With alternate cryptos, the process is pretty much impossible because at the end of the day, each coin is different and it is tough to speculate on earnings. Everything right now is tied to Bitcoin, so even if you know a certain alternate coin is going to make its move up in the press, if Bitcoin crashes the value of that coin has also crashed. It is important to understand this because it means that all alts have a second point of failure: Bitcoin. Not only are you hoping that the coin you are mining will stay profitable, but you have to hope Bitcoin does not go down as well. Sometimes this will pay off, others it will not. It is just part of the gamble!

The Pricing Conundrum

A lot of the time we hear the same questions about cloud mining. The biggest one that comes up is along the lines of “you must be getting ripped off by choosing cloud mining, because if they were selling the contracts for less than they earn, they would be earning more off just mining on their own.” This is both true and false.

True. When cloud mining companies make up their prices, they are doing it based on the potential earnings. If everything goes well, the customer wins. The trick here is that there is usually enough cushion that the customer will at least break even, assuming the general consensus on mining difficulty and price holds true. While it does not always work out, it does enough of the time to have a bit of trust in it.

False. As stated above, there is still some risk. The company is actually minimizing their own risk by giving themselves a flat rate payment. It is along the lines of saying “I will give you $10 right now to rent your system for an hour. Or you can mine on it yourself and get anywhere from $2 to $25.” Some will say that the chance to turn $10 in to $25 is well worth it. Others will say the opposite, being that they could also lose $8. By the contract provider offering up their services, they are ensuring that they are getting paid regardless, which is a win for them. On top of this, the company also gets their payment up front, meaning they can expand their business more or collect interest on the funds. All in all, it is really like a gamble where either party can win, or both parties can win. There is just no way to tell until the contract is over and everything is settled.

Beware of Scams

There are a ton of scams in the crypto world. Due to the anonymity of how Bitcoin and its related currencies work, people love to take advantage of it to steal from others. Mining contracts are no different in this regard, and things get a bit worse with them: you are trusting someone for an extended period of time.

If we look at a site like, for example, you will notice that they do five year contracts. This means that even if they are legitimate for the first year, you are still having to trust that they will continue for the next four on top of that. Essentially you are betting that they will continue their business for the entire duration of your contract. May they? Sure. Or they could not; this is all part of the risk.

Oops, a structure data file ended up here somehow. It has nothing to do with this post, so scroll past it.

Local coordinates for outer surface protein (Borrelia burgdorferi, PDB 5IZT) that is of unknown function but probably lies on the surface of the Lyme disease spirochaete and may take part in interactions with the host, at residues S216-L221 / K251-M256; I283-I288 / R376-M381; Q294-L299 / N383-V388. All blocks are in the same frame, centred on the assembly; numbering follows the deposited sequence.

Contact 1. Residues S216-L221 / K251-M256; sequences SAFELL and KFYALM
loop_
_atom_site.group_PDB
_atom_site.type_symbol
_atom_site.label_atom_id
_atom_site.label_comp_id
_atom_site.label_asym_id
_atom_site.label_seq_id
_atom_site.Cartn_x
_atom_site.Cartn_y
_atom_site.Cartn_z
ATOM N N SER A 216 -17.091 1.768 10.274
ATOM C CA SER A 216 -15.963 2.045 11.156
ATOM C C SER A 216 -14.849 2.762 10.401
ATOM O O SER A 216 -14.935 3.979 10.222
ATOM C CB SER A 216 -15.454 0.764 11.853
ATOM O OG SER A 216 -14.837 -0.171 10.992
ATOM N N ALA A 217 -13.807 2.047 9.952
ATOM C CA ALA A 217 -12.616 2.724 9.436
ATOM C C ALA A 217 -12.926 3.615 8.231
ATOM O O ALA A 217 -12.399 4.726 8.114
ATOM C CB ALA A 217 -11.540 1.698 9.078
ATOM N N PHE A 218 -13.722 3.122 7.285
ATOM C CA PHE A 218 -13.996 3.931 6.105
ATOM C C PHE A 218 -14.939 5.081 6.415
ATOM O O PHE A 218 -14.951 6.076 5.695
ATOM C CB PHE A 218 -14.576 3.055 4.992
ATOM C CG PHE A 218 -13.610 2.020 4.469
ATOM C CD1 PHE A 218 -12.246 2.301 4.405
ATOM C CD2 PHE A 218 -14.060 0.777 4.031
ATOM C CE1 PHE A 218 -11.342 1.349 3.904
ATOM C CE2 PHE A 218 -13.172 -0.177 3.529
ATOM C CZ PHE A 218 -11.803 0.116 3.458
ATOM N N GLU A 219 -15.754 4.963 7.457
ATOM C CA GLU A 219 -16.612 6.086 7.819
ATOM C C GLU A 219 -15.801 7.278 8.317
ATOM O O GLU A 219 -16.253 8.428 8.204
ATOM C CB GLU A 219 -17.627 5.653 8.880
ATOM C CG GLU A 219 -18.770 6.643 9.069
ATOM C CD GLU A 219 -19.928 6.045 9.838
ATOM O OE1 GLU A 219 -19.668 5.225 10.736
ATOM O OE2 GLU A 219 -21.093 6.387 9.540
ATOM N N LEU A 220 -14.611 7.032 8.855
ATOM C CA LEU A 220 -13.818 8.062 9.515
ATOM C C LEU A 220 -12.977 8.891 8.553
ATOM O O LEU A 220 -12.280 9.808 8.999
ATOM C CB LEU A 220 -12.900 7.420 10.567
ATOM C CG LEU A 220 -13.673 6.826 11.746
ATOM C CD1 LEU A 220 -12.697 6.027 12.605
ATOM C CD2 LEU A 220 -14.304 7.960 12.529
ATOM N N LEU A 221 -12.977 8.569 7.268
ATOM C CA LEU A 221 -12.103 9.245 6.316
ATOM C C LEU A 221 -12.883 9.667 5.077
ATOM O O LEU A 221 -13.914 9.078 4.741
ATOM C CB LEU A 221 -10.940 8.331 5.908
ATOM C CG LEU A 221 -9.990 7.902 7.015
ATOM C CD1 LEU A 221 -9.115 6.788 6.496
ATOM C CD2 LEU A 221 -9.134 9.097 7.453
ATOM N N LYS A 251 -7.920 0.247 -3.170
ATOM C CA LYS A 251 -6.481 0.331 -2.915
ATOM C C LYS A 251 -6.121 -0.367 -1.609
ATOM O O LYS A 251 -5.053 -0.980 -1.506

The best way to figure out which sites you can rely on and which you can not is to Google them. Look for both positive and negative reviews, and pay attention to the trust of the people that are making statements. The worst thing you can do is take someone's word for it and then find out later that they are just an alternate account of the scamming company. What you want is trustworthy people that are giving their own experiences. This decreases the chances of being scammed, which is important if you want to actually make some money instead of losing it. And, of course, this does not mean that nothing is going to happen; all you can do, though, is help stop it.

It is worth noting that doing due diligence takes time. You can not find a company, look it up for a couple minutes and automatically assume that it is legitimate. You need to spend time digging as deep as you can. The more you know about it, the more informed your decision will be. Try to figure out who runs the operation. Find out what they did before that (and what people thought about that). Find out as much as you possibly can. In the world of cryptos, this is your only source of protection.


Getting involved with cloud mining can be a good or a bad thing, depending on how you look at it. It allows you to get to mining without the requirement of keeping up with your hardware and ensuring it is always active, and it also cuts down on the amount of work you have to do when it comes to cooling and paying for electricity. For some people this is going to pay off and the time savings are worth more than the cost. For others, it is better to just mine on their own. Different people are different here, and the only person that can determine the best course of action here is yourself.

If you want to get involved with cloud mining, just be sure you are very careful with who you deal with. Try to learn as much as you can before you go in to business with someone or use a website. On top of this, if you really want to increase your chances of making great decisions, look in to what mining is and how it works (and especially the difficulty factor). While you do not need a very thorough understanding of this, it does help out with the decision making process when it comes to choosing a more profitable option. After all, the reason for going in to mining in the first place is to make profit, right?